You look at the discussion list of the Association of Professional Genealogists and you see all this talk about precise documentation and citing sources. Nothing there about probability.  I have given a lecture called "BEYOND A REASONABLE DOUBT: What You Know vs. What You Can Prove" and I worry that if the "real pros" heard it, they'd throw me out of APG, because it isn't based on fully documented fact.

So in the mind of this ignorant layman I could not see much point in this whole business beyond perhaps giving a general sense of direction. Which I have anyway.

And of course the cost. Always the cost.

In fact, I did put my toe into the water. At the IAJGS Conference on Jewish Genealogy in Salt Lake City in 2007, I attended a lecture by a senior representative of one of the companies, but the email inquiries I made afterwards were never answered.

After my mother died last year, I began thinking more about our losing resources from previous generations and I thought it might be worthwhile to have a proper look at DNA testing as a genealogy tool. As it happens, the two lines about which I know the least are the two best suited for this kind of investigation.  My father's father's father got his Pikholz name from his mother, and we have no idea what his father's surname was. My mother's mother's mother's maiden name is also unknown, as she died when her children were young and her husband remarried soon after. So I began considering a Y-chromosome test for my father's paternal side and a Mt test for my mother's maternal side.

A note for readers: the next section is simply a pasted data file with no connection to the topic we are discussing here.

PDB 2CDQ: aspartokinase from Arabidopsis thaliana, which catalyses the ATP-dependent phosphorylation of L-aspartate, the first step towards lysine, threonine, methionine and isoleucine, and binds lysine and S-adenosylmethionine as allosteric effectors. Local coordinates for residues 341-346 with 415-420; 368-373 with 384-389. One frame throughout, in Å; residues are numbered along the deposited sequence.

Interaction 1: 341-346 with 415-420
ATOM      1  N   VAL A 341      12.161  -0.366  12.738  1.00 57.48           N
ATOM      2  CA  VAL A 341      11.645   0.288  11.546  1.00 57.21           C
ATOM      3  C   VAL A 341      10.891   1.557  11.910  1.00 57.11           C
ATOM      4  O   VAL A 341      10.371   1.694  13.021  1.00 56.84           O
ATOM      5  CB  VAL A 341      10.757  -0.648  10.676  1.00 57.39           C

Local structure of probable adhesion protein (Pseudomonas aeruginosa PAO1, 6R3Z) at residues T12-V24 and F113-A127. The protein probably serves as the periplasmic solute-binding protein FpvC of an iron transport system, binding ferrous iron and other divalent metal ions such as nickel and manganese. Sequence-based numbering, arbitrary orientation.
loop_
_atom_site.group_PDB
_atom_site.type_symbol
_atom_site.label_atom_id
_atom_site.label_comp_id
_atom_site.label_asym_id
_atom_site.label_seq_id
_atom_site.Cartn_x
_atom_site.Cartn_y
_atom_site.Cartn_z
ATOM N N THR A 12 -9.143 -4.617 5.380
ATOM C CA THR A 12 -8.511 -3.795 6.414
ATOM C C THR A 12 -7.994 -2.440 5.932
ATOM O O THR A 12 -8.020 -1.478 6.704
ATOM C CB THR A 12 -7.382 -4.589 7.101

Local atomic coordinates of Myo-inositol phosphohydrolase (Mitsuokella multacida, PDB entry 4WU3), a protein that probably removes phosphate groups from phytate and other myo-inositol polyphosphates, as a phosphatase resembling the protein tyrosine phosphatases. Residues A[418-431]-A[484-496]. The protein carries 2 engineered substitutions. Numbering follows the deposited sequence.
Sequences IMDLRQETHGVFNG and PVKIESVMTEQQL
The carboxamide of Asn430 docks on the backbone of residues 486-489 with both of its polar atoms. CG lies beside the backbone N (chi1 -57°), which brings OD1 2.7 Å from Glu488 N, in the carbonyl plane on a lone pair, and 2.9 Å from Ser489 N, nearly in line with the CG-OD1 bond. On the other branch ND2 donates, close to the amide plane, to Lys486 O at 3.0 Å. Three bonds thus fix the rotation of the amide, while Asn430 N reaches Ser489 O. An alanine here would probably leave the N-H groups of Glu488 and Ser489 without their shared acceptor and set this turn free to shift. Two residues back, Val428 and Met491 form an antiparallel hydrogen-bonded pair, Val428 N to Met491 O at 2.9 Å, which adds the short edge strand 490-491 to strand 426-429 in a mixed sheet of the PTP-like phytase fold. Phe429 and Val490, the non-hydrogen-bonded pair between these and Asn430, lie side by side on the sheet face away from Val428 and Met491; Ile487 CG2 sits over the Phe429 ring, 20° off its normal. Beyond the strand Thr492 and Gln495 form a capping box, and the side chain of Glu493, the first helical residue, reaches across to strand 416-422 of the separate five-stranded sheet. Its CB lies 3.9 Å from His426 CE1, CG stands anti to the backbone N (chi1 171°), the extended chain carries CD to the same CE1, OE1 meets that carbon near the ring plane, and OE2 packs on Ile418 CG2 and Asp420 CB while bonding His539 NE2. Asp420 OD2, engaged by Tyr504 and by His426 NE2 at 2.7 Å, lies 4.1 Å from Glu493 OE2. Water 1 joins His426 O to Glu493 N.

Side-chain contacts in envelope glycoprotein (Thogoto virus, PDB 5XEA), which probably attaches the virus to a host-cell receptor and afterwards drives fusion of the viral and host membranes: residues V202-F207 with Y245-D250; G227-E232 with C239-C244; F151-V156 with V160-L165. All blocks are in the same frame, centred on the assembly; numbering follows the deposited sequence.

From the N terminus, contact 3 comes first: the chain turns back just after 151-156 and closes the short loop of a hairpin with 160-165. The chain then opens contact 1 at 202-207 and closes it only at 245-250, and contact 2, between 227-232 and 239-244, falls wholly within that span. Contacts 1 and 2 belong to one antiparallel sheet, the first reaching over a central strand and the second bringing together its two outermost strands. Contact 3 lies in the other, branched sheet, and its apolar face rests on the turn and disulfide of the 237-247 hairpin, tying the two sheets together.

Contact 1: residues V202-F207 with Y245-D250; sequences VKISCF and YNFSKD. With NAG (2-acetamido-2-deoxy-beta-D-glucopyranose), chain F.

I also began considering who among the relatives would be the best candidates to test other lines of interest - either lines of my own family (or my wife's) or other lines in the Pikholz Project. Of course I could not even dream of approaching anyone else until I had gathered some experience from having myself tested. The relevant expression in Hebrew translates as "putting your money on the horns of a deer [as an investment]."

About that time, I saw an announcement of a free webinar on exactly that subject. The person giving the webinar is someone I had met, as is the president of the DNA-testing company she represents. So I signed up for the webinar.